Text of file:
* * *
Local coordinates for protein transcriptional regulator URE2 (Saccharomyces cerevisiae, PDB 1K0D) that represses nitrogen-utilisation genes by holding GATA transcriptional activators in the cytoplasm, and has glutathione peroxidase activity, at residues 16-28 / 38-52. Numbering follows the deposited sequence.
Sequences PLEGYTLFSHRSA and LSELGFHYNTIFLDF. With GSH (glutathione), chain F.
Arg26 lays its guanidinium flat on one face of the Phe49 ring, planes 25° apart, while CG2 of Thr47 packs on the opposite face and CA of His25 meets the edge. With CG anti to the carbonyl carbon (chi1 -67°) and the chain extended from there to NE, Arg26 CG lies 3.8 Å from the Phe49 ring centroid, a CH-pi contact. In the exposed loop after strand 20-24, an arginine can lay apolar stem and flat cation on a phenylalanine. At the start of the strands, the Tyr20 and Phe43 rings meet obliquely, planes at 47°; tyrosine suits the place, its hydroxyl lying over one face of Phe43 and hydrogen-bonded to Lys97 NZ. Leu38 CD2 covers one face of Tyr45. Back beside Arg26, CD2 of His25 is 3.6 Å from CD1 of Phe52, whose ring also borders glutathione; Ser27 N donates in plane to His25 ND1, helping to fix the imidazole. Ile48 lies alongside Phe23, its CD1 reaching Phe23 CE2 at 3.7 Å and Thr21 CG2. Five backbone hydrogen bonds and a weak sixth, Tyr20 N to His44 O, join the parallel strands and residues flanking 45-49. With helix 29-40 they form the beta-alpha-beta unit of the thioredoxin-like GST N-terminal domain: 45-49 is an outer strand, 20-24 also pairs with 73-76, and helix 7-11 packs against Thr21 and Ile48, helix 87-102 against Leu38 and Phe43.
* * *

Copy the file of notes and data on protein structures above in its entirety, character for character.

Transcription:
Local coordinates for protein transcriptional regulator URE2 (Saccharomyces cerevisiae, PDB 1K0D) that represses nitrogen-utilisation genes by holding GATA transcriptional activators in the cytoplasm, and has glutathione peroxidase activity, at residues 16-28 / 38-52. Numbering follows the deposited sequence.
Sequences PLEGYTLFSHRSA and LSELGFHYNTIFLDF. With GSH (glutathione), chain F.
Arg26 lays its guanidinium flat on one face of the Phe49 ring, planes 25° apart, while CG2 of Thr47 packs on the opposite face and CA of His25 meets the edge. With CG anti to the carbonyl carbon (chi1 -67°) and the chain extended from there to NE, Arg26 CG lies 3.8 Å from the Phe49 ring centroid, a CH-pi contact. In the exposed loop after strand 20-24, an arginine can lay apolar stem and flat cation on a phenylalanine. At the start of the strands, the Tyr20 and Phe43 rings meet obliquely, planes at 47°; tyrosine suits the place, its hydroxyl lying over one face of Phe43 and hydrogen-bonded to Lys97 NZ. Leu38 CD2 covers one face of Tyr45. Back beside Arg26, CD2 of His25 is 3.6 Å from CD1 of Phe52, whose ring also borders glutathione; Ser27 N donates in plane to His25 ND1, helping to fix the imidazole. Ile48 lies alongside Phe23, its CD1 reaching Phe23 CE2 at 3.7 Å and Thr21 CG2. Five backbone hydrogen bonds and a weak sixth, Tyr20 N to His44 O, join the parallel strands and residues flanking 45-49. With helix 29-40 they form the beta-alpha-beta unit of the thioredoxin-like GST N-terminal domain: 45-49 is an outer strand, 20-24 also pairs with 73-76, and helix 7-11 packs against Thr21 and Ile48, helix 87-102 against Leu38 and Phe43.